How market failures are holding Africa back

GRAMHANA HAS curious problem: it produces too much electricity. Under the terms of opaque contracts with generating companies, the government has been paying more than $500 million a year for power that is never used. That’s strange, because the country is barely awash in power. The average Ghanaian uses as much electricity in a year as an American uses in a fortnight. Although access has expanded rapidly, more than a quarter of rural households are not connected to the network.

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The biggest obstacle to economic development is often insufficient resources. But not always. In Ghana, generating power has proven to be much easier than distributing it. So too, in several East African countries, including Uganda, where installed capacity is nearly double peak demand, and your correspondent sits down to write this in a blackout. Electricity is not the only industry where resources are sometimes plentiful and needs are obvious, but demand is not matched by supply. Call it the paradox of untapped riches: surplus and scarcity, existing side by side.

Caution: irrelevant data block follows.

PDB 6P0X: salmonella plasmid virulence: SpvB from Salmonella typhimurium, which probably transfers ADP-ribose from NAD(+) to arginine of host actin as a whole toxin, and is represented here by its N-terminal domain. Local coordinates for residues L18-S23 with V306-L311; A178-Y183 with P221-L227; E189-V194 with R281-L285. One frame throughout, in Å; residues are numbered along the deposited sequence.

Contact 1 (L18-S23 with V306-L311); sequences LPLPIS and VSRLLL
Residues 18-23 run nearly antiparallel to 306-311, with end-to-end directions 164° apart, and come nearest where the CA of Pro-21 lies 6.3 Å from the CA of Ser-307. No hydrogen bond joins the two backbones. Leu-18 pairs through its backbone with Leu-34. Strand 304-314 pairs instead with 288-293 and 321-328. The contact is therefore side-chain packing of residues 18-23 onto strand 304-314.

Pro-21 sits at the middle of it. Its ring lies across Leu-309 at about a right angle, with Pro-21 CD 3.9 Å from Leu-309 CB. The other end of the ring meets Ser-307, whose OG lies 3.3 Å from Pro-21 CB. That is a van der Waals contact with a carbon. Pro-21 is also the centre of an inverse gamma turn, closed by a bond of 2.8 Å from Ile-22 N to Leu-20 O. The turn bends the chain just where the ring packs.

looking to hide

This conundrum is most evident in parts of the economy where the market should link supply and demand. However, in many cases, trucks sit idle on roadsides even when traders cannot find vehicles to transport their goods. Or factories run out of supplies even though the resources they need seem plentiful. Ethiopia has more cattle than anywhere else in Africa and tanneries to turn hides into leather. However, some of its shoe and glove manufacturers import leather from as far away as China. “Most of the raw hides and skins come from the domestic slaughterhouse,” explains Tesfaye Birhanu of the Leather Industry Development Institute in Addis Ababa, the capital. These can be ruined by bacteria within six hours of slaughter if not treated properly.